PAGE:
I don’t think so. I think that you’re projecting that onto what you define as being alive. I mean, it is correct, there is, in a sense, one 0th level purpose, which is, you have to exist if you want to have any purpose at all. If you don’t exist then everything is off the table. The question of whether a machine, a program or whatever else has a desire, in some sense, to exist. That’s a complicated question. I mean it’s like saying, “Are there going to be suicidal programs?” Of course. There are right now. Many programs, their purpose is to finish, terminate and disappear. And that’s much rarer, perhaps, fortunately, for humans.

So, what is the net of all of this to you then? You hear certain luminaries in the world say we should be afraid of these systems, you hear dystopian views about the world of the future. You’ve talked about a lot of things that are possible and how you think everything operates but what do you think the future is going to be like, in 10 years, 20, 50, 100?

What we will see is an increasing mirror on human condition, so to speak. That is, what we are building are things that essentially amplify any aspect of the human condition. Then it, sort of, reflects back on us. What do we want? What are the goals that we want to have achieved? It is a complicated thing because certainly AIs will in some sense run many aspects of the world. Many kinds of systems, there’s no point in having people run them. They’re going to be automated in some way or another. Saying it’s an AI is really just a fancy way of saying it’s going to be automated. Another question is, well what are the overall principles that those automated systems should follow? For example, one principle that we believe is important right now, is the ‘be nice to humans’ principle. That seems like a good one given that we’re in charge right now, better to set things up so that it’s like, “Be nice to humans.” Even defining what it means to be nice to humans is really complicated. I’ve been much involved in trying to use Wolfram language as a way of describing lots of computational things and an increasing number of things about the world. I also want it to be able to describe things like legal contracts and, sort of, desires that people have. Part of the purpose of that is to provide a language that is understandable both to humans and to machines that can say what it is we want to have happen, globally with AIs. What principles, what general ethical principles, and philosophical principles should AIs operate under? We had the Asimov’s Laws of Robotics, which are a very simple version of that. I think what we’re going to realize is, we need to define a Constitution for the AIs. And there won’t be just one because there aren’t just one set of people. Different people want different kinds of things. And we get thrown into all kinds of political philosophy issues about, should you have an infinite number of countries, effectively, in the world, each with their own AI constitution? How should that work?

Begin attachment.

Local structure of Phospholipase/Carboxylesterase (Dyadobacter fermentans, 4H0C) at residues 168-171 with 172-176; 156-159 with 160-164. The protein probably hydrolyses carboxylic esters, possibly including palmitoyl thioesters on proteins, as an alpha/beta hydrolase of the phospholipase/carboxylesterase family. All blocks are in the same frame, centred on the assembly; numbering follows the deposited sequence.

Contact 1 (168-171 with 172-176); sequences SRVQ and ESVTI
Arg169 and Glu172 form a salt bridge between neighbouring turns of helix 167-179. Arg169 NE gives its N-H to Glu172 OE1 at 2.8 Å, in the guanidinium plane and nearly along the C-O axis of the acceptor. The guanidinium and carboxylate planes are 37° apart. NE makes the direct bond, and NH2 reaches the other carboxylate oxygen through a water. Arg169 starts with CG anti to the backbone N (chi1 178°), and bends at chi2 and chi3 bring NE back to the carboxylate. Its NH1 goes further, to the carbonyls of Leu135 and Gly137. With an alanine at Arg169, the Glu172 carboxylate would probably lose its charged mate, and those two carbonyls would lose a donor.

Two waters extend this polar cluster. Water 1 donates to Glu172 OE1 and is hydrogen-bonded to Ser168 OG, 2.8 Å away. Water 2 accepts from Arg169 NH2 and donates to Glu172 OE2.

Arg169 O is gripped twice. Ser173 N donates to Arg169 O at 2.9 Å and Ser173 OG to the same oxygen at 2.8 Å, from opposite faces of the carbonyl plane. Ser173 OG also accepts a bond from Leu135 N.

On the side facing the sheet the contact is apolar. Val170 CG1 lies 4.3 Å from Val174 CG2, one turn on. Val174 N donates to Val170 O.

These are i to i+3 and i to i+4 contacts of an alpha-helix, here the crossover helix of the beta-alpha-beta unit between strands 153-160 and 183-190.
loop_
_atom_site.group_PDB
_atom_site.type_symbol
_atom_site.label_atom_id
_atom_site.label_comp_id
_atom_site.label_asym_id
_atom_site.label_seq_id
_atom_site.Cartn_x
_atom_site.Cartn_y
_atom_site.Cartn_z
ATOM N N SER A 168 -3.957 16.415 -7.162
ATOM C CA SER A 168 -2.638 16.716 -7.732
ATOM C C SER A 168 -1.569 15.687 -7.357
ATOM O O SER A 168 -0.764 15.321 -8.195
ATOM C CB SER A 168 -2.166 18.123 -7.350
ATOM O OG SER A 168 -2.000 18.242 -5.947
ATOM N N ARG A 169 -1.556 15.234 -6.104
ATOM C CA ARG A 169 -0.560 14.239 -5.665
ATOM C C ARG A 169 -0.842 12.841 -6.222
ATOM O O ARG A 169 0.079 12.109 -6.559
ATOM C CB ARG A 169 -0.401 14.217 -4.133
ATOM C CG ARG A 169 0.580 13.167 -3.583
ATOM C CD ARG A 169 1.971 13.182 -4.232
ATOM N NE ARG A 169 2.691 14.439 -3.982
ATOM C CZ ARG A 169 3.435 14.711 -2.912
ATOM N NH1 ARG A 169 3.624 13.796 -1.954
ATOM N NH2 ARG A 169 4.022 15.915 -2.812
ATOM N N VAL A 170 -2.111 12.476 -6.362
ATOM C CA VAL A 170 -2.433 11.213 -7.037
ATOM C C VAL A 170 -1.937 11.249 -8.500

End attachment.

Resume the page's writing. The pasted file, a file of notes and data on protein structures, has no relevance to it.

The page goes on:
One of the fun things I was thinking about recently is, in current democracies, one just has people vote on things. It’s like a multiple-choice answer. One could imagine a situation in which, and I take this mostly as a thought experiment because there are all kinds of practical issues with it, in a world where we’re not just natural language literate but also computer language literate, and where we have languages, like Wolfram language which can actually represent real things in the world, one could imagine not just voting, I want A, B, or C, but effectively submitting a program that represents what one wants to see happen in the world. And then the election consists of taking X number of millions of programs and saying “OK, given these X number of millions of programs, let’s apply our AI Constitution to figure out, given these programs how do we want the best things to happen in the world.” Of course, you’re thrown into the precise issues of the moral philosophers and so on, of what you then want to have happen and whether you want the average happiness of the world to be higher or whether you want the minimum happiness to be at least something or whatever else. There will be an increasing pressure on what should the law-like things, which are really going to be effectively the programs for the AIs, what should they look like. What aspects of the human condition and human preferences should they reflect? How will that work across however many billions of people there are in the world? How does that work when, for example, a lot of the thinking in the world is not done in brains but is done in some more digital form? How does it work when there is no longer… the notion of a single person, right now that’s a very clear notion. That won’t be such a clear notion when more of the thinking is done in digital form. There’s a lot to say about this.

That is probably a great place to leave it. I want to thank you, Stephen. Needless to say, that was mind-expanding, would be the most humble way to describe it. Thank you for taking the time and chatting with us today.

Sure. Happy to.

Byron explores issues around artificial intelligence and conscious computers in his new book The Fourth Age: Smart Robots, Conscious Computers, and the Future of Humanity.